A march in Ådalen, Sweden, in 1931.
While many of us work to create a better world, it’s worthwhile to consider other countries where masses of people succeeded in nonviolently bringing about a high degree of democracy and economic justice. Sweden and Norway, for example, both experienced a major power shift in the 1930s after prolonged nonviolent struggle. They “fired” the top 1 percent of people who set the direction for society and created the basis for something different.
Both countries had a history of horrendous poverty. When the 1 percent was in charge, hundreds of thousands of people emigrated to avoid starvation. Under the leadership of the working class, however, both countries built robust and successful economies that nearly eliminated poverty, expanded free university education, abolished slums, provided excellent health care available to all as a matter of right and created a system of full employment. Unlike the Norwegians, the Swedes didn’t find oil, but that didn’t stop them from building what the latest CIA World Factbook calls “an enviable standard of living.”
Neither country is a utopia, as readers of the crime novels by Stieg Larsson, Henning Mankell and Jo Nesbø will know. Critical left-wing authors such as these try to push Sweden and Norway to continue on the path toward more fully just societies. However, as an American activist who first encountered Norway as a student in 1959 and learned some of its language and culture, the achievements I found amazed me. I remember, for example, bicycling for hours through a small industrial city, looking in vain for substandard housing. Sometimes resisting the evidence of my eyes, I made up stories that “accounted for” the differences I saw: “small country,” “homogeneous,” “a value consensus.” I finally gave up imposing my frameworks on these countries and learned the real reason: their own histories.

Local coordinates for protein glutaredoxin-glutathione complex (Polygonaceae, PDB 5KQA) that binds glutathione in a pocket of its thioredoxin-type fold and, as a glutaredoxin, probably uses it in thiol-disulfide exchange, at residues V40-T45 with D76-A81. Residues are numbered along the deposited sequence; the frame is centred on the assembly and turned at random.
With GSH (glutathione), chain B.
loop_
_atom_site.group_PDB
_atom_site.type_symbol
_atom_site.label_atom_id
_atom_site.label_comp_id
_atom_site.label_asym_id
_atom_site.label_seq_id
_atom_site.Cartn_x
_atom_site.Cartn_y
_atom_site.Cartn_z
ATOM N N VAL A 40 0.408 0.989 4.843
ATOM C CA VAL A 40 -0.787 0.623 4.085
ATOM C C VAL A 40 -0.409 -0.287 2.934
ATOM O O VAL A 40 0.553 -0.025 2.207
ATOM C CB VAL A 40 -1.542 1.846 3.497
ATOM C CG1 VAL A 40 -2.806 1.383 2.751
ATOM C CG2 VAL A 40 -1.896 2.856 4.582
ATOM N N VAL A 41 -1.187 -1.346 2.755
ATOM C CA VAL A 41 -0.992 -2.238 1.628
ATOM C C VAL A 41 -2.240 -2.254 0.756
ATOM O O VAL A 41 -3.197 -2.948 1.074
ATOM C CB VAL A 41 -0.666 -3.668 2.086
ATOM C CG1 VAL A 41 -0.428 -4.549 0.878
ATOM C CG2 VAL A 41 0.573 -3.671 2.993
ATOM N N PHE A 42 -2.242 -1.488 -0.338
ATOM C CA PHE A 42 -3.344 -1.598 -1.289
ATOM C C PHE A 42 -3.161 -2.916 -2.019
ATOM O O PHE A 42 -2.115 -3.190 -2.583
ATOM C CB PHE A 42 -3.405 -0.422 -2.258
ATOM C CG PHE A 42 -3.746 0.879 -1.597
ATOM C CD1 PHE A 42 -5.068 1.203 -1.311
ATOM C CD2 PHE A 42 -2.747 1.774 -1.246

Then I began to learn that the Swedes and Norwegians paid a price for their standards of living through nonviolent struggle. There was a time when Scandinavian workers didn’t expect that the electoral arena could deliver the change they believed in. They realized that, with the 1 percent in charge, electoral “democracy” was stacked against them, so nonviolent direct action was needed to exert the power for change.
In both countries, the troops were called out to defend the 1 percent; people died. Award-winning Swedish filmmaker Bo Widerberg told the Swedish story vividly in Ådalen 31, which depicts the strikers killed in 1931 and the sparking of a nationwide general strike. (You can read more about this case in an entry by Max Rennebohm in the Global Nonviolent Action Database.)
The Norwegians had a harder time organizing a cohesive people’s movement because Norway’s small population—about three million—was spread out over a territory the size of Britain. People were divided by mountains and fjords, and they spoke regional dialects in isolated valleys. In the nineteenth century, Norway was ruled by Denmark and then by Sweden; in the context of Europe Norwegians were the “country rubes,” of little consequence. Not until 1905 did Norway finally become independent.
When workers formed unions in the early 1900s, they generally turned to Marxism, organizing for revolution as well as immediate gains. They were overjoyed by the overthrow of the czar in Russia, and the Norwegian Labor Party joined the Communist International organized by Lenin. Labor didn’t stay long, however. One way in which most Norwegians parted ways with Leninist strategy was on the role of violence: Norwegians wanted to win their revolution through collective nonviolent struggle, along with establishing co-ops and using the electoral arena.
In the 1920s strikes increased in intensity. The town of Hammerfest formed a commune in 1921, led by workers councils; the army intervened to crush it. The workers’ response verged toward a national general strike. The employers, backed by the state, beat back that strike, but workers erupted again in the ironworkers’ strike of 1923–24.